I've heard of librarians who, when given the option to assign their own job title, choose "information alchemist." This may be fun and playful and perfectly appropriate to their workplace, but it doesn't tell the average patron what that person can do for them. In fact, the average patron might be a little wary of approaching an "alchemist" for help with homework or finding a good book to read. Furthermore, would the HR manager, or the machine resume screener more and more HR departments are using, know which job the alchemical applicant wants?

The point is that information workers should care about labels. It's what we do. And rather than throw out a whole category of labels as inherently bad, we should be striving to set an example and make them better.

As if to prove my argument that titles matter, my site statistics program tells me that this and this are my two most popular individual entries.


Sucking Fumes

Is there a stronger symbol of American individuality and independence than the car? Setting aside the actual umbilical dependence upon their cars most Americans have, the automobile itself represents power and speed. Most of all, it represents control—over one's climate and one's geography.

Though there are many high points in the history of our autophilia, I think its apex came during the era of the drive-in theater. If not for the extreme love of our cars, why else would Americans take an inherently social and communal activity, as going to a movie is, and relocate it to a parking lot, where we sat in our pods to watch grainy film projected on a far-away screen, listen to crackling audio, and eat greasy concession fare? At least we got to make out.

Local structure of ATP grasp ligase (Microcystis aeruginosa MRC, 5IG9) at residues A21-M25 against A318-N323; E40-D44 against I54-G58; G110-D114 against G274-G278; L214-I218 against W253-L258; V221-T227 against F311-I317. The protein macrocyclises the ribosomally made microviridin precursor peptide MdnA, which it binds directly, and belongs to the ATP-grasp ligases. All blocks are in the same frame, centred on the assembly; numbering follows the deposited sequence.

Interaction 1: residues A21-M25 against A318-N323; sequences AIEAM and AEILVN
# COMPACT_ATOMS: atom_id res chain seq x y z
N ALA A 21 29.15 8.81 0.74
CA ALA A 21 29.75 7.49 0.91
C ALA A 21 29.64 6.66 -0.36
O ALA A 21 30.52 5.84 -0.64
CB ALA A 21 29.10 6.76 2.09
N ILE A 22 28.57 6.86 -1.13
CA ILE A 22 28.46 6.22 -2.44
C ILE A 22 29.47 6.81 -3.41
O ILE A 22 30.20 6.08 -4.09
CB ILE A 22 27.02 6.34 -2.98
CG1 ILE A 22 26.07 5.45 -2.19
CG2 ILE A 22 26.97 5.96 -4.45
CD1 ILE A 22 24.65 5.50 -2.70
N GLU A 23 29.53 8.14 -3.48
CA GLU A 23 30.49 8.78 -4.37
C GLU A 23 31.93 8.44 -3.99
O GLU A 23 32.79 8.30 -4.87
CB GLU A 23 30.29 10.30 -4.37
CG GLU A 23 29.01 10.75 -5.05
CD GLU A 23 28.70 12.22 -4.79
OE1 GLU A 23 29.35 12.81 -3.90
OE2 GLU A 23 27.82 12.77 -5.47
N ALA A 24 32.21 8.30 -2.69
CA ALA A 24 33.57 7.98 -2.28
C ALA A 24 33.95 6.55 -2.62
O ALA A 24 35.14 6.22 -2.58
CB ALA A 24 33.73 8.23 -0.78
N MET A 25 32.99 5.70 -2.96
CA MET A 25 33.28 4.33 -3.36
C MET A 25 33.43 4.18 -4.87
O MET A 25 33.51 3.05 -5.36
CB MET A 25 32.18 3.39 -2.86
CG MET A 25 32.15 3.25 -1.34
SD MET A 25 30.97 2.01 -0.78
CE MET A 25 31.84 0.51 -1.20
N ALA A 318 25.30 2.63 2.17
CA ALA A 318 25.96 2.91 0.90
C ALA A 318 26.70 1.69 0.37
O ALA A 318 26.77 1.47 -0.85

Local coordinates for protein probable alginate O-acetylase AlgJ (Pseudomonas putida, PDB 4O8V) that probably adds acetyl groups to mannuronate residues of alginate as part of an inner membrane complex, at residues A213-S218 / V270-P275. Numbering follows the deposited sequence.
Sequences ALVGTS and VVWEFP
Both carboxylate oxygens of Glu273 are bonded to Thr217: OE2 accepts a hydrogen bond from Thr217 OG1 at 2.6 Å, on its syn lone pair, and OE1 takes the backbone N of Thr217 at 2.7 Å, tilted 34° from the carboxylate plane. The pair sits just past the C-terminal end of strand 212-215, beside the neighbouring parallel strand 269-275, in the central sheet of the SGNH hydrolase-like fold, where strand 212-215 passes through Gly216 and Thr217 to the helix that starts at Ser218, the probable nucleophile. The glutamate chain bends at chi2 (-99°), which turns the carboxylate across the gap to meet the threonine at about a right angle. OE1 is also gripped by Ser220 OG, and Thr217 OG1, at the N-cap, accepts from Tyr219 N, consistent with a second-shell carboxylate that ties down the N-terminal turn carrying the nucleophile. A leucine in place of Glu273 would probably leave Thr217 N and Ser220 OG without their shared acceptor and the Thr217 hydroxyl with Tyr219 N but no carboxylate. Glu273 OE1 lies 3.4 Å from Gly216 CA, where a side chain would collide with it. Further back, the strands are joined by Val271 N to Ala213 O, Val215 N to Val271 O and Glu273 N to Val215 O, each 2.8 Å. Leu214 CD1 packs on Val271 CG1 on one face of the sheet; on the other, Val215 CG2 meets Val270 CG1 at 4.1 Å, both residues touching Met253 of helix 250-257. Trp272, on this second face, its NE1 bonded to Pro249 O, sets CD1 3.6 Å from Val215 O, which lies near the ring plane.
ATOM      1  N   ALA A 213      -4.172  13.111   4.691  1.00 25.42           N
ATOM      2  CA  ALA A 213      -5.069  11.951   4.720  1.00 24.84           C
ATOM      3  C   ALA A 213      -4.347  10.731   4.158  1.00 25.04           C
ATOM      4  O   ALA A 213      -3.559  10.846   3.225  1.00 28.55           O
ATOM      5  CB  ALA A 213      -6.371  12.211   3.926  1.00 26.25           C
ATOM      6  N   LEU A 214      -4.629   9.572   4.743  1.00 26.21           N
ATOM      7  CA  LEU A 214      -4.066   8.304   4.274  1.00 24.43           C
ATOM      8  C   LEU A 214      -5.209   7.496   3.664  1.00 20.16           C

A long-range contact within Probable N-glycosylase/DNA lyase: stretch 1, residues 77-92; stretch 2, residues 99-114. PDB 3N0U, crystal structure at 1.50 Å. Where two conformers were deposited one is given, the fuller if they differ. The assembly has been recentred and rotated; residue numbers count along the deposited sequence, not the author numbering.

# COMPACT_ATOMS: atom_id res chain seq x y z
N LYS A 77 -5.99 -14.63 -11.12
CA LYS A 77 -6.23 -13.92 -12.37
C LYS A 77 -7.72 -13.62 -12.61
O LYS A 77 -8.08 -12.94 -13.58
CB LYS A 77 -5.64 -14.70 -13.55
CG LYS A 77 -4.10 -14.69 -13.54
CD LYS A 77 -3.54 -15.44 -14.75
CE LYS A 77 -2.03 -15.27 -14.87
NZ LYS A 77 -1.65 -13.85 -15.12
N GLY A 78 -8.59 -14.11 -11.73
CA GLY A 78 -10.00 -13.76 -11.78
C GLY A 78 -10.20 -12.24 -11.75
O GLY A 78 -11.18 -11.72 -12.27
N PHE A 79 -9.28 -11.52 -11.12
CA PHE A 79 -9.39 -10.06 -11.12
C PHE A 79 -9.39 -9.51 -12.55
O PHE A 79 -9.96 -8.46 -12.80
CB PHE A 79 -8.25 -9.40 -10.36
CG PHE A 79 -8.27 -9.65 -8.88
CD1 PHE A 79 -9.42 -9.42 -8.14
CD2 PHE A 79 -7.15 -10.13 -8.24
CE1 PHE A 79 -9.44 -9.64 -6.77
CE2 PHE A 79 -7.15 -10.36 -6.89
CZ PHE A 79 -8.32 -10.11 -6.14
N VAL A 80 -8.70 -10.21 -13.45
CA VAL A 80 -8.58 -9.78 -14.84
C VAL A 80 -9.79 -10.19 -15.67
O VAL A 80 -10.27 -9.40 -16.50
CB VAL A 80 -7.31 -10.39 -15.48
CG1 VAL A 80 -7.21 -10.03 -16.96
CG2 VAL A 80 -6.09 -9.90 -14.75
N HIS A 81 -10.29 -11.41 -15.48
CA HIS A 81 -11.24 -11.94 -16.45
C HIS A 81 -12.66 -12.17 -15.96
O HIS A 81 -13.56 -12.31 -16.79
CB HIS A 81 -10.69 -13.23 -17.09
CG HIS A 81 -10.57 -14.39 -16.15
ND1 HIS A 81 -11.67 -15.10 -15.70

I was reminded of the drive-in recently when my friend Marc forwarded me coverage of another technology-induced activity that's apparently all the rage among the kids these days, the silent rave. At long last we've overcome the final hurdle to having a good time while dancing—being in complete control of the soundtrack.


Public Libraries and Fiscal Sponsorship

Establishing nonprofit status with the IRS takes so much time and effort that it's a wonder we have any charitable organizations in this country. It does help explain why there are so few successful grassroots nonprofit initiatives, which usually lack the expertise and resources to navigate tax law. And even if they do so successfully, they're often left with little energy to see through their original idea. There is an alternative, though, within U.S. tax code: fiscal sponsorship.

Nonprofit organizations that have already achieved a 501(c)(3) designation from the IRS can act as a fiscal sponsor for people or organizations with a charitable purpose. Basically, the larger nonprofit agrees to be a guardian of grants for the small organization, thus enabling the smaller charity to solicit grants and donations under the aegis of the larger nonprofit and pursue its specific goal.

Usually for the fiscal sponsor this involves receiving moneys for the sponsored program, allotting these funds to the program to cover its expenses, and filing all sponsored program moneys within its own annual audit and tax return. The sponsorship can also include use of the nonprofit's physical or human resources.

The benefits for the smaller charity are obvious. In addition to the infrastructure and 501(c)(3) designation the sponsor provides, the sponsor also offers credibility because benefactors and grant givers are more likely to provide funds to well-established entities.

The benefits to the sponsor are equally tangible. Through fiscal sponsorship, established nonprofits get to support the goals of like-minded people and groups and potentially have a direct impact on their community in a way their larger bureaucracy might otherwise be incapable of. Freed from the concerns of infrastructure, small-scale programs often deliver effectively on their mission and to the people who will most benefit from their projects.